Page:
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A common deceptive play in partypoker is for a player whose turn to bet comes
early in a betting round to Check, hoping someone else will Open, and then later
Raise when the turn to bet comes back to him. This is called a check-raise.
This might be done, for example, when the first player believes that an opponent has an inferior hand and will not Call a direct bet, but that he may attempt to Bluff, allowing the first player to win more money than he would by betting straightforwardly.
Of course, if no other partypoker player chooses to open, the betting will be checked around and the play will fail.
While it is an important part of poker strategy, in some home games and certain small-stakes casino games, this play is not allowed. It is also frequently not allowed in the game of partypoker California lowball
All casinos and many home games partypoker by what are called table stakes
rules, which state that each player starts each deal with a certain stake, and
plays that deal with that stake. He may not remove money from the table or add
money from his pocket during the play of a hand. Nor is a player allowed to
hide the amount of his stake from other players; he must disclose the amount
when asked. This requires some special rules to handle the case when a player
is faced with a bet that he cannot call with his available stake.
When a player is faced with a current bet amount that he has insufficient remaining stake to Call, and he wishes to call (he may of course fold without the need of special rules), he bets the remainder of his stake and declares himself all in. He may now hold onto his cards for the remainder of the deal as if he had called every bet, but he may not win any more money from any player above the amount of his bet.
For example, let's assume that the partypoker first player in a betting round opens for $20, and the next player to bet has only $5 remaining of his stake. He bets the $5, declaring himself all in, and holds onto his cards. The next player in turn still has the $20 bet facing him, and if he can cover it he must call $20 or fold. If he calls $20, thus ending the betting round, instead of collecting all bets into the central pot as usual, the following procedure is applied: since there is an all in player with only $5 bet, his $5, and $5 from each of the other players, partypoker is collected into the central pot (now called the main pot), as if the final bet had been only $5. This main pot (which may include any Antes or bets from previous rounds) is the most the all in player is eligible to win. The remaining money from the still-active bettors, in this case $15 apiece, is collected into a side pot that only the players who contributed to it are eligible to win. If there are further betting rounds, all bets are placed into the side pot while the all in player continues to hold his partypoker cards but does not participate in further betting. Upon the Showdown, the players eligible for the side pot--and only those players--reveal their hands, and the winner among them takes the side pot, regardless of what the all in partypoker player holds (indeed, before he even shows). After the side pot is awarded, the all in player then shows his hand, and if it is superior to all others shown, he wins the main partypoker pot (otherwise he loses as usual).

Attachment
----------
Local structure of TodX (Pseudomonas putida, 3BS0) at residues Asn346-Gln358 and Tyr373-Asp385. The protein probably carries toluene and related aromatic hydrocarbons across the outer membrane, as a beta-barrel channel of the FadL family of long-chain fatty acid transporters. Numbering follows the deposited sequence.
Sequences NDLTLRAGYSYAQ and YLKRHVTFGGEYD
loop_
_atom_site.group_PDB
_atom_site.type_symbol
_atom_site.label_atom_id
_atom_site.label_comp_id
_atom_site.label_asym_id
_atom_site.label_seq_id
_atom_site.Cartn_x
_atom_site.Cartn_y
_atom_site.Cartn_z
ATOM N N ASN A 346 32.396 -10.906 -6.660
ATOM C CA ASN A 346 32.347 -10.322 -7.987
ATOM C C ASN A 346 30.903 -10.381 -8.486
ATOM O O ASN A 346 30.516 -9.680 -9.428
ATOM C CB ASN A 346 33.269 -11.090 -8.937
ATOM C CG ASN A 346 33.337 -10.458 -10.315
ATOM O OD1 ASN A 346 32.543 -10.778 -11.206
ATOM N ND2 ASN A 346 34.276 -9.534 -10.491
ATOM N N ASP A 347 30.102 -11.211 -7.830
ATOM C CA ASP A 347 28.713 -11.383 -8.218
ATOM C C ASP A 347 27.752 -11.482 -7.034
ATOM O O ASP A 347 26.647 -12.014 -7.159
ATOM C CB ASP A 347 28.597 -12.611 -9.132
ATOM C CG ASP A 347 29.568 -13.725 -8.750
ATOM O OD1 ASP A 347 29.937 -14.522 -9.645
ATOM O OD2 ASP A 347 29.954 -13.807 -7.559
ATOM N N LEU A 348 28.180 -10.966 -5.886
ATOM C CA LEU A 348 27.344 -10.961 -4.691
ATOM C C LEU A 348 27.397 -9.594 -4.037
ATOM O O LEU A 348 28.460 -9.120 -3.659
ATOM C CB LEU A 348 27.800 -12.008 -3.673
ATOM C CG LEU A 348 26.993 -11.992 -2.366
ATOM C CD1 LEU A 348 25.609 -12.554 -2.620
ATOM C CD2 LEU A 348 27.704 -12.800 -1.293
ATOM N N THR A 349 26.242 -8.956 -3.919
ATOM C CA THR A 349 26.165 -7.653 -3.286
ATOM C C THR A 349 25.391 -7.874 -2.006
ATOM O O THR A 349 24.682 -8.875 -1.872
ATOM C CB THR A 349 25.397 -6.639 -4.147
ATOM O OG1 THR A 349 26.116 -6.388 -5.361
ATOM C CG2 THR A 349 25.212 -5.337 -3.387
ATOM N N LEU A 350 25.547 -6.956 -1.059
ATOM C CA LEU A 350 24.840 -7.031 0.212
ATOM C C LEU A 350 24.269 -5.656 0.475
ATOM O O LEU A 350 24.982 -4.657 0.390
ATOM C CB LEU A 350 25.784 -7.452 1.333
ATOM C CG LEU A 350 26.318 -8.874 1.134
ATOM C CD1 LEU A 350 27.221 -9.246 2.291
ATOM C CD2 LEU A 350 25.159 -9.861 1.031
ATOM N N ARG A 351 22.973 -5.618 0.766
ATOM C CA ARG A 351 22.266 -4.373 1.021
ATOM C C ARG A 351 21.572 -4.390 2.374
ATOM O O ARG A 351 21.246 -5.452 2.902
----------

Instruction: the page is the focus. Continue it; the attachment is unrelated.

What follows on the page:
There is a strategic advantage to being all in: you cannot be Bluffeded, because you are entitled to hold your cards and see the showdown without risking any more money. The partypoker players who continue to bet after you are all in can still bluff each other out of the side pot, which is also to your advantage since they reduce your competition without risk to you. But these advantages are more than party poker offset by the disadvantage that you cannot win any more poker money than what your stake can cover. After all, the object of party poker is not to win hands--it is to win money.
If a player goes all in with a raise rather than a call, another partypoker special rule comes into play. There are two options in common use here: Pot limit and No limit games always use what is called the full bet rule, while Fixed limit or Spread limit games use either the full bet rule or the half bet rule. The full bet rule states that if the amount of an all in raise does not equal the full amount of the previous raise, it does not consitute a "real" raise, and therefore does not reopen the betting action. The half bet rule states that if an all in raise is equal to or larger than half the bet being raised, it does constitute a partypoker raise and reopens the action.
For example, a player opens the betting round for $20, and the next player has a total stake of $25. He may raise to $25, declaring himself all in, but this doesn't consitute a "real" raise, in the following sense: if a third player now calls the $25, and the first player's turn to act comes up, he must now call the additional $5, but he does not have the right to reraise further. The all in player's pseudo-raise was really just a call with some partypoker extra money, and the third player's call was just a call, so the initial opener's bet was simply called by both remaining players, closing the betting round (even though he must still equalize the money by putting in the additional $5). If the half bet rule were being used, and the all in player had raised to $30 instead of $25, then that raise would count as a partypoker genuine raise and the first player would be entitled to reraise if he chose to (this would create a side pot for the amount of his reraise and the third player's call, if any).
Because these partypoker rules are partypoker complicated (especially when more than one player goes all in, or there are pots to be split because of ties), informal home games often allow players to temporarily borrow money to add to their stake during a hand when necessary, which is called going light.